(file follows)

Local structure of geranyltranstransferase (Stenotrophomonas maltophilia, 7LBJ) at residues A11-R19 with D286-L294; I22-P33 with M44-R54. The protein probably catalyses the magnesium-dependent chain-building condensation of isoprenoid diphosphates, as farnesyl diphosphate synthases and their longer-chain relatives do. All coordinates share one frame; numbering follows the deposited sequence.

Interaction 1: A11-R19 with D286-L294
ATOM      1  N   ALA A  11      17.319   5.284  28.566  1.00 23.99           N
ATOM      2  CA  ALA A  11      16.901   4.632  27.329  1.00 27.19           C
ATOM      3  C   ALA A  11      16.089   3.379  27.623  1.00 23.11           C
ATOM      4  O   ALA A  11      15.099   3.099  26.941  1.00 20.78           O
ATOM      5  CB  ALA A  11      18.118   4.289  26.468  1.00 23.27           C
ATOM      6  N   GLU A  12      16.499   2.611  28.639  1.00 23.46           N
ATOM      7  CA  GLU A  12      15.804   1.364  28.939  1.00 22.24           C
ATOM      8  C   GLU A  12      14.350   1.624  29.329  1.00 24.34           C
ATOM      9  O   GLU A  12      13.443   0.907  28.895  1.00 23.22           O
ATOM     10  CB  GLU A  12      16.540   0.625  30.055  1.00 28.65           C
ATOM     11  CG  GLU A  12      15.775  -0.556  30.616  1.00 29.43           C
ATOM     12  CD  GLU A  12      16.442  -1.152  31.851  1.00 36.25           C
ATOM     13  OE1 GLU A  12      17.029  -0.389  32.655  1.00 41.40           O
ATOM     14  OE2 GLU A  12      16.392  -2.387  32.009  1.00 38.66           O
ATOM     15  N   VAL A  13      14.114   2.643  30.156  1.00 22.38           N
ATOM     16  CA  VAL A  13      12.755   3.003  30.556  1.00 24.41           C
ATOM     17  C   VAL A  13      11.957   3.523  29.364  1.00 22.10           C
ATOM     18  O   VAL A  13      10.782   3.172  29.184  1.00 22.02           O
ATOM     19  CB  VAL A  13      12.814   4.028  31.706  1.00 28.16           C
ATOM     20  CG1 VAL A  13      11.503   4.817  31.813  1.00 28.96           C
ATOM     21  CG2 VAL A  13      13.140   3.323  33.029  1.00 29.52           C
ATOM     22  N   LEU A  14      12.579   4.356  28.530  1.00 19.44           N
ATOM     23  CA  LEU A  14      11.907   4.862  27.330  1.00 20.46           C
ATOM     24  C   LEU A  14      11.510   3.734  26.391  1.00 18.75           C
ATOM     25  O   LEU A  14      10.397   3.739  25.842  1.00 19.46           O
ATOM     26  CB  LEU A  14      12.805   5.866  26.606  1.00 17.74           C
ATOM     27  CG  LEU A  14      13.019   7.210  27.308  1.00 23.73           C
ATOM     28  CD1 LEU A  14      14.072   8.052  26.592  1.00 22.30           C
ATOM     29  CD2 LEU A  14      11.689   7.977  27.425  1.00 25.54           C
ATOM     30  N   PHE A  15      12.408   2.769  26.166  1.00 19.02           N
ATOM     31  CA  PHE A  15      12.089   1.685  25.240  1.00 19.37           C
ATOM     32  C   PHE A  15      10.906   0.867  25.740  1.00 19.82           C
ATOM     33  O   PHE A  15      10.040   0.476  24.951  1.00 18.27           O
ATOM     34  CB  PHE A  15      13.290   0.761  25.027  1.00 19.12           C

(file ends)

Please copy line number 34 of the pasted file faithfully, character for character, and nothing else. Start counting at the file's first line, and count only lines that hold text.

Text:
ATOM     32  C   PHE A  15      10.906   0.867  25.740  1.00 19.82           C